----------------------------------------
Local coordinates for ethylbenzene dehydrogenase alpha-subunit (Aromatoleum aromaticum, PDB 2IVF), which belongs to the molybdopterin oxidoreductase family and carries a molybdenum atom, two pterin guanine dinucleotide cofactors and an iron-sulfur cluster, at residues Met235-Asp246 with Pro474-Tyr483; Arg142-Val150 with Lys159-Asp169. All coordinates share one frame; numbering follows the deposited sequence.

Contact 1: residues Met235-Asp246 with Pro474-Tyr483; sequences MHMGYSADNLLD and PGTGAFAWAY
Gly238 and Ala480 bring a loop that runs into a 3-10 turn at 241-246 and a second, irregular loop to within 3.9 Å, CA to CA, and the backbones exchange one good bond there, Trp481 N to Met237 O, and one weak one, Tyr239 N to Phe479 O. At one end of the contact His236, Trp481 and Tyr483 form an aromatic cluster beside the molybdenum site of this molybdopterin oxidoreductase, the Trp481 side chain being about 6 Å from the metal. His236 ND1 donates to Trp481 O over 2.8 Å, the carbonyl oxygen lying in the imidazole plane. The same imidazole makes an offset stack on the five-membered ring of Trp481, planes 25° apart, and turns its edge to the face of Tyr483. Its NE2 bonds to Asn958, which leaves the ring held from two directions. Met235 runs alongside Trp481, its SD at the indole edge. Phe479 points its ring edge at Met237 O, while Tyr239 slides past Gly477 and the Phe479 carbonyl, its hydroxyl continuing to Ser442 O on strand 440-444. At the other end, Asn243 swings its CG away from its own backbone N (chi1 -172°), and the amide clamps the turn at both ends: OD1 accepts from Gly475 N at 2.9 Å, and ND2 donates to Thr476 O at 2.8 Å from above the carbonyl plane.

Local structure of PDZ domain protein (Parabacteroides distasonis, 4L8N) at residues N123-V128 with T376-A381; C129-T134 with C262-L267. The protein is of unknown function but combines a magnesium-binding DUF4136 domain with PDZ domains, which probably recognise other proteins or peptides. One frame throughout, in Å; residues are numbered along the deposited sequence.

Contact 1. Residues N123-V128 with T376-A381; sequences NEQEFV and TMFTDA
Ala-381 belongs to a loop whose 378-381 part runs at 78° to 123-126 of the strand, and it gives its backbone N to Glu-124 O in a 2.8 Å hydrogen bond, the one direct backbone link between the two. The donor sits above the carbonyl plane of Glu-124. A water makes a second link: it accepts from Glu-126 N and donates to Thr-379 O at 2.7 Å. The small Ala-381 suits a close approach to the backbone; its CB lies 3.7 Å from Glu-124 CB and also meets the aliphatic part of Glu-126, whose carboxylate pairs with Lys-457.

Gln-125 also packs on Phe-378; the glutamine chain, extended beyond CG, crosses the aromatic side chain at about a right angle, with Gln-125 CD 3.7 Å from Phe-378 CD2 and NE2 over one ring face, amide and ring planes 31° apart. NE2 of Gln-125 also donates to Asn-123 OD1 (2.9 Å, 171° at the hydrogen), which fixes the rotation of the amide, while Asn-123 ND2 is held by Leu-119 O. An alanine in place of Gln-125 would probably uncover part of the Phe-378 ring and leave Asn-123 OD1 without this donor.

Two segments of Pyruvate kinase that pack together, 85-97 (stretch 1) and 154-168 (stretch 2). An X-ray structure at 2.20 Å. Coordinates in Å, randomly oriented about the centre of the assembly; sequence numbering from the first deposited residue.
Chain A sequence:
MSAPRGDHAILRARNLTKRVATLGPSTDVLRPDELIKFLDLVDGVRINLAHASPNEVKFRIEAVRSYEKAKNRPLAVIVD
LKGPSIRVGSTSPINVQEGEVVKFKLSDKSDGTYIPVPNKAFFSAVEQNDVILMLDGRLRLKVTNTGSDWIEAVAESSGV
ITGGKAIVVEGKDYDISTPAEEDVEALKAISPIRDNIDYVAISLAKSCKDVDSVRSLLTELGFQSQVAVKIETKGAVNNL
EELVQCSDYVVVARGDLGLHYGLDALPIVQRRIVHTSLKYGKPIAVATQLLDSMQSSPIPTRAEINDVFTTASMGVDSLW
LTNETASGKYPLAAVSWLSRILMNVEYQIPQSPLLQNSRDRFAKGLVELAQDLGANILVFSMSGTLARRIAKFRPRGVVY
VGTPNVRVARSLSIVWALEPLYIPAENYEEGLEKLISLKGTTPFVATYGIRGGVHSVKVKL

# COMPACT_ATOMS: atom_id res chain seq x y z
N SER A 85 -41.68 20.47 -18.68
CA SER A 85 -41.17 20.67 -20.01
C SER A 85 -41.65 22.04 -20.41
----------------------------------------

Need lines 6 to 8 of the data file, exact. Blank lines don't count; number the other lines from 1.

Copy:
Ala-381 belongs to a loop whose 378-381 part runs at 78° to 123-126 of the strand, and it gives its backbone N to Glu-124 O in a 2.8 Å hydrogen bond, the one direct backbone link between the two. The donor sits above the carbonyl plane of Glu-124. A water makes a second link: it accepts from Glu-126 N and donates to Thr-379 O at 2.7 Å. The small Ala-381 suits a close approach to the backbone; its CB lies 3.7 Å from Glu-124 CB and also meets the aliphatic part of Glu-126, whose carboxylate pairs with Lys-457.

Gln-125 also packs on Phe-378; the glutamine chain, extended beyond CG, crosses the aromatic side chain at about a right angle, with Gln-125 CD 3.7 Å from Phe-378 CD2 and NE2 over one ring face, amide and ring planes 31° apart. NE2 of Gln-125 also donates to Asn-123 OD1 (2.9 Å, 171° at the hydrogen), which fixes the rotation of the amide, while Asn-123 ND2 is held by Leu-119 O. An alanine in place of Gln-125 would probably uncover part of the Phe-378 ring and leave Asn-123 OD1 without this donor.

Two segments of Pyruvate kinase that pack together, 85-97 (stretch 1) and 154-168 (stretch 2). An X-ray structure at 2.20 Å. Coordinates in Å, randomly oriented about the centre of the assembly; sequence numbering from the first deposited residue.